The main difference between fibres and sclereids is that fibres are unbranched, elongated cells whereas sclereids are short, isodiametric or irregular cells that may be branched or unbranched. Moreover, fibres have tapering end walls while the end walls of the sclereids are blunt.
Fibres and sclereids are two types of sclerenchyma cells that differ in shape. Fibres originate from meristematic cells while sclereids are formed by the secondary wall thickening of parenchyma cells.
Key Areas Covered
1. What are Fibres
– Definition, Shape, Function
2. What are Sclereids
– Definition, Shape, Function
3. What are the Similarities Between Fibres and Sclereids
– Outline of Common Features
4. What is the Difference Between Fibres and Sclereids
– Comparison of Key Differences
Aastrosclereids, Brachysclereids, Fibres, Macrosclereids, Oosteosclereids, Parenchyma, Sclereids, Sclerenchyma, Xylem
What are Fibres
Fibres are thick, elongated, spindle-shaped cells with pointed tips. The lumen of fibres is narrow and contains simple, rounded pits. The secondary cell wall is lignified. Typically, fibres occur in the cortex, pericycle, xylem, and phloem. The main function of fibres is to provide the mechanical strength to the plant while aiding in the dispersal of seeds and fruits.
The three types of sclerenchyma fibres are surface fibres, xylary or wood fibres, and extraxylary or bast fibres.
- Surface fibres – Found in the seed coat (coconut) and fruit wall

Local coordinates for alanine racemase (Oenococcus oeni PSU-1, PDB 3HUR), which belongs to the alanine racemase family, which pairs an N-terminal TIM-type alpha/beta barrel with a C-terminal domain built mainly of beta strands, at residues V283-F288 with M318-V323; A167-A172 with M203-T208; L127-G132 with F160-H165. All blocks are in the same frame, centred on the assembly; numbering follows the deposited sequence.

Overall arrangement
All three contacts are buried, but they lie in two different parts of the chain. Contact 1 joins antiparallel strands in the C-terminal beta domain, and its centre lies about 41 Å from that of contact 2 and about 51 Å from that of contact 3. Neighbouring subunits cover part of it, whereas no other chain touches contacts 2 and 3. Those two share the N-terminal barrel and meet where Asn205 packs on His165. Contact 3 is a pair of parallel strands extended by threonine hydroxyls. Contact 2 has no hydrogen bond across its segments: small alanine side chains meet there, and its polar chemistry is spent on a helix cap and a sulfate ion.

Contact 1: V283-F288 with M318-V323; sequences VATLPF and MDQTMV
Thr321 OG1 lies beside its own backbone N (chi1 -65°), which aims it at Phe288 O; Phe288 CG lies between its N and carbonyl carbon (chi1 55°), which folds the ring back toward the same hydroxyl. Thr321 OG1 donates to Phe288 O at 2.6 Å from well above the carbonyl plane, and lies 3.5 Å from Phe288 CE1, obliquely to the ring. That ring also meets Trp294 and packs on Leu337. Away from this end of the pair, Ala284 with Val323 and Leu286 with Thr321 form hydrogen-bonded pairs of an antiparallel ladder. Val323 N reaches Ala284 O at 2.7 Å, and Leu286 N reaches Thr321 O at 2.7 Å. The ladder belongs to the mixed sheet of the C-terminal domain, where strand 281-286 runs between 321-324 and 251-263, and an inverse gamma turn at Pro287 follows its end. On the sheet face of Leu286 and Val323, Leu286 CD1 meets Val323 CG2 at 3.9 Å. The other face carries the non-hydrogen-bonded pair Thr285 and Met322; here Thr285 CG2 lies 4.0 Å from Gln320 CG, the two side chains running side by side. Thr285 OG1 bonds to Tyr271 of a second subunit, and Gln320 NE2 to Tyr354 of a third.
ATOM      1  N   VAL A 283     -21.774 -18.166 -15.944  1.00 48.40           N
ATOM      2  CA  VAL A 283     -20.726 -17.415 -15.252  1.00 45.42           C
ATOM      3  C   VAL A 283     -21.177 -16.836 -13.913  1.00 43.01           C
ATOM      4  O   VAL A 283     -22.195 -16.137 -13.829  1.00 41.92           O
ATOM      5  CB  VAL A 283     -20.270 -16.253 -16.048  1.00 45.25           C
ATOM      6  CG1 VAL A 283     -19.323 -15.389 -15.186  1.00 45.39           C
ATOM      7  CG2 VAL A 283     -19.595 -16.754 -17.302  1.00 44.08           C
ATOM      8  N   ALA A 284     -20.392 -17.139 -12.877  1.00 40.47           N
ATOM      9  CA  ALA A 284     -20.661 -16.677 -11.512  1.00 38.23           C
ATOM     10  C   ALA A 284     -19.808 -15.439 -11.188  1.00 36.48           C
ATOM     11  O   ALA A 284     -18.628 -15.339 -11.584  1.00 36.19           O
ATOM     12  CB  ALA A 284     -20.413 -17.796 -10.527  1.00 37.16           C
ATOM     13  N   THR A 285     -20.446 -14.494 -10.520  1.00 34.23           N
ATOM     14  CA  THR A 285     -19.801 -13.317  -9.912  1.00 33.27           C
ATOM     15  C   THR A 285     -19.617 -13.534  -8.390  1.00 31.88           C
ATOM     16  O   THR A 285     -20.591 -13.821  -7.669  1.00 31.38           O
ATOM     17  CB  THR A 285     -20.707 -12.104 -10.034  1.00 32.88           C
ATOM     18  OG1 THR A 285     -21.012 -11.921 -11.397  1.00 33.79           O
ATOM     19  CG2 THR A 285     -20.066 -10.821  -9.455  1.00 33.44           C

- Xylary or wood fibres – In the xylem
- Extraxylary or bast fibres – Associated with cortex, pericycle, phloem
What are Sclereids
Sclereids refer to the sclerenchyma cells with highly-thickened lignified cell walls with a narrow lumen. They occur in the cortex, pith, pulp of fruits, and fruit walls. The four main types of sclereids are macrosclereids, osteosclereids, astrosclereids, and brachysclereids.
- Macrosclereids – Rod-like sclereids found in the bark and the seed coat of the legumes
- Osteosclereids – Bone-like sclereids with lobed ends; found in seed coat and fruit wall
- Astrosclereids – Star-shaped sclereids found in dicot leaves and gymnosperms
- Brachysclereids – Isodiametric sclereids found in the cortex, pericarp of the coconut shell, pith; also called stone cells. Numerous stone cells present in the pulp of the fruit are called the grit cells.
Similarities Between Fibres and Sclerenchyma
- Fibres and sclereids are two types of sclerenchyma cells found in plants.
- They are simple tissues that are nonliving.
- The main function of both cells is to provide structural support to the plant.
- The walls of both types of cells are thickened by the deposition of lignin.
- Sclerenchyma cells occur in the hypodermis, vascular regions, cortex, stem, leaves, and fruit walls.
Difference Between Fibres and Sclereids
Fibres: Thick, elongated, spindle-shaped cells with pointed tips
Sclereids: Sclerenchyma cells with highly-thickened lignified cell walls having a narrow lumen
Fibres: Elongated cells
Sclereids: Broad cells with irregular shape
Fibres: Tapering end walls
Sclereids: Blunt end walls
Sclereids: Branched or unbranched
Fibres: From meristematic cells
Sclereids: By the secondary wall thickening of parenchyma cells
Fibres: Generally occur in bundles
Sclereids: Singly or loose groups
Fibres: Cortex, pericycle, xylem, and phloem
Sclereids: Cortex, pith, pulp of fruits, and fruit walls
Fibres: Provides mechanical strength
Sclereids: Provides stiffness
Fibres are elongated cells while sclereids are broad cells. Both fibres and sclereids are sclerenchyma cells with a thick, secondary cell wall that is lignified. The main difference between fibres and sclereids is the shape of the cells.
1. “Different Types of Sclerenchyma -Fiberes and Sclereids and Their Function.” Difference between Dicot and Monocot Embryo, Available Here
1. “Botana curus X dicot fibres 400×” By Kelvinsong – Own work (CC BY 3.0) via Commons Wikimedia
2. “Stone cells in Pyrus pear” By Berkshire Community College Bioscience Image Library (Public domain) via flickr
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